There are 4 different ways to make a Rosé wine.
This is the most common method for producing Rosé wines.
In red wine making, the grapes are pressed and fermented together with their skins. When producing Rosé wines, the skins are removed before the juice gets too dark.
This method can make many styles of Rosé, depending on the grape variety and the length of skin contact.
For light Rosés the skin are removed after a few hours. For darker varieties, the skin are removed after a few days.
Vin Gris (Grey Wine) is when red grapes are used to make a Rosé.
With this method, the grapes are pressed and the skins are removed before fermentation, but because the grapes are red, the juice will have a pink color.
This method is popular for lighter grape varieties such as Pinot Noir.
The Saignée method is capable of producing some of the longest lasting Rosé wines.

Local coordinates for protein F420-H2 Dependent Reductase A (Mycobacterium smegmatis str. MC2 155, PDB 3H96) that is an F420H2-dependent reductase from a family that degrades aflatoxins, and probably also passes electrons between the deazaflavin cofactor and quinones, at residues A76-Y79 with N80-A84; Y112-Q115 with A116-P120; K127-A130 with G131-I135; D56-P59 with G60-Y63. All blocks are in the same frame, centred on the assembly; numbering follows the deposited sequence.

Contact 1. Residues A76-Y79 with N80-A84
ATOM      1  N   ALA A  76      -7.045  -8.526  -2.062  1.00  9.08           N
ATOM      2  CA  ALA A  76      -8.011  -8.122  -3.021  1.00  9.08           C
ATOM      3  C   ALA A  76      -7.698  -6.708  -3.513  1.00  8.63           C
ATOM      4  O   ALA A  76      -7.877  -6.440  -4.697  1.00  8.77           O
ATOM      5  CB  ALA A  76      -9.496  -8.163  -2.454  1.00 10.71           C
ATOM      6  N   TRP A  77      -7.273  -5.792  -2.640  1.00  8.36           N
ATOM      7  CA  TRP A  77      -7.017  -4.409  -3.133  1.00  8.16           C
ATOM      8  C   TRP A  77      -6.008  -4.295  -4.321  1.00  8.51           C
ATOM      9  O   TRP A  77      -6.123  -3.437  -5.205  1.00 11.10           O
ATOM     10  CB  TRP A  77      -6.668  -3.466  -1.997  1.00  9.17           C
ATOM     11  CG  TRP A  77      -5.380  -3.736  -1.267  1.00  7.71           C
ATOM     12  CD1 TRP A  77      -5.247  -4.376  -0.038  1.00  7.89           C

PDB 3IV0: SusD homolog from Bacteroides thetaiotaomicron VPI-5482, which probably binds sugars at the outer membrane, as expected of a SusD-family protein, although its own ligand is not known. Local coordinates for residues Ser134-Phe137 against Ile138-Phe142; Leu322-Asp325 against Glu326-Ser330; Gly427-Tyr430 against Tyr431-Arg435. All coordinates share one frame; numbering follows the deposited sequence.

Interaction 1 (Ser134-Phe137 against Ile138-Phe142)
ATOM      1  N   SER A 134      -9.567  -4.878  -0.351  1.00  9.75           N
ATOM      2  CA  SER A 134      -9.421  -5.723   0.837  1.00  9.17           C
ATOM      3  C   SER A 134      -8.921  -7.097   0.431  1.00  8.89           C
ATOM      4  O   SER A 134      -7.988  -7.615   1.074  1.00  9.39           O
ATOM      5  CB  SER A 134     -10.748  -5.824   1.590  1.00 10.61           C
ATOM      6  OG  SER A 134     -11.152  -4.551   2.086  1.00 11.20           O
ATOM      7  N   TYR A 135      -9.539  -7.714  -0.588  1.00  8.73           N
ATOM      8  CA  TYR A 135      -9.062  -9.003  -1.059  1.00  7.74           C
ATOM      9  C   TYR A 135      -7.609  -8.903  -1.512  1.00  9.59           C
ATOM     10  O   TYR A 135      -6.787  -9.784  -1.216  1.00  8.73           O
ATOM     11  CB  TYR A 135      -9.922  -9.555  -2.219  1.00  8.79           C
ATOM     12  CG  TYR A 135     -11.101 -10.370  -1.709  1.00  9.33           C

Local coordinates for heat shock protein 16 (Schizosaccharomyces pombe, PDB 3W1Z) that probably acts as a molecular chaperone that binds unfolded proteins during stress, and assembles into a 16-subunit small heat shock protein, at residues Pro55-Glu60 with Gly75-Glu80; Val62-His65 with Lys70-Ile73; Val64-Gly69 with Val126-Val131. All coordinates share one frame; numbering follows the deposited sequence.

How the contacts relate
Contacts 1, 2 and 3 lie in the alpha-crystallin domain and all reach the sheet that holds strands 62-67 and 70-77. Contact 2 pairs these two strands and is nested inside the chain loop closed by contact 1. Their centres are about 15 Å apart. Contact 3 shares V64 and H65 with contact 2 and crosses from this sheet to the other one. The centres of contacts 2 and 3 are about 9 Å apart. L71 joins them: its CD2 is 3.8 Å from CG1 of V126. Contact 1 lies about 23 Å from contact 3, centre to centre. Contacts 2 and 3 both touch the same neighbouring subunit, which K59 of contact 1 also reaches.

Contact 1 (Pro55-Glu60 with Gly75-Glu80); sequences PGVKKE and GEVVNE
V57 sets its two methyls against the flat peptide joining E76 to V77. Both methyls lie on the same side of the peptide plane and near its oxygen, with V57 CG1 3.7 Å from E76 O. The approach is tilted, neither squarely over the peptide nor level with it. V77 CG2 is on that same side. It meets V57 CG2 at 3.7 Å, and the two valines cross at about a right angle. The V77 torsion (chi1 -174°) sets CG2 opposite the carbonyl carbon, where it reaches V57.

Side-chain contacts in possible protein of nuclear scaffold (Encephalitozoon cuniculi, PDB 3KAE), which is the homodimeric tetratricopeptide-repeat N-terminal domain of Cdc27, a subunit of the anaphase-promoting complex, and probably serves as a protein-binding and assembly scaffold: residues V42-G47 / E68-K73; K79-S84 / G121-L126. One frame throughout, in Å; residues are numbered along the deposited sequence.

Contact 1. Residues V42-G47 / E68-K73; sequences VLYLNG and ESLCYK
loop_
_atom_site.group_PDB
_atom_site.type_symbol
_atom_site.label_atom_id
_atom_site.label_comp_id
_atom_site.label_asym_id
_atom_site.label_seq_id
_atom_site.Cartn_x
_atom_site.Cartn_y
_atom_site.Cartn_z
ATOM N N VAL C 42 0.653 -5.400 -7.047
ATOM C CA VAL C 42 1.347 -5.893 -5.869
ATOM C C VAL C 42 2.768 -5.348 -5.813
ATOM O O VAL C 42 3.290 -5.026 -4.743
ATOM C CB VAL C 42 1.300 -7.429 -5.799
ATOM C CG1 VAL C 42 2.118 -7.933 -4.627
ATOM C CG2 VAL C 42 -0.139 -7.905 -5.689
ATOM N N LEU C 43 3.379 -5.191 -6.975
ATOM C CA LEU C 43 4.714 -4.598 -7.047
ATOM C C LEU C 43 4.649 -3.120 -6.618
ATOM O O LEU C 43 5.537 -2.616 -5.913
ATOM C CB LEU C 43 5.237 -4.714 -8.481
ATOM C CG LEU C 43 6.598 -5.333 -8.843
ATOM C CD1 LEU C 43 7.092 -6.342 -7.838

This method is a by-product of red wine making, where some of the juice is bled off to leave a higher ratio of skin in the fermentation and produce a richer and bolder red wine The removed juice (Saignée) is then fermented into Rosé.
Wines made from the Saignée method are typically much darker than Maceration Method wines and also much more savory.
The method of blending white and red wines after fermentation is not allowed for prohibited for PDO (Protected Designation of Origin) wines in Europe
Some New World regions use blending to make Rosé.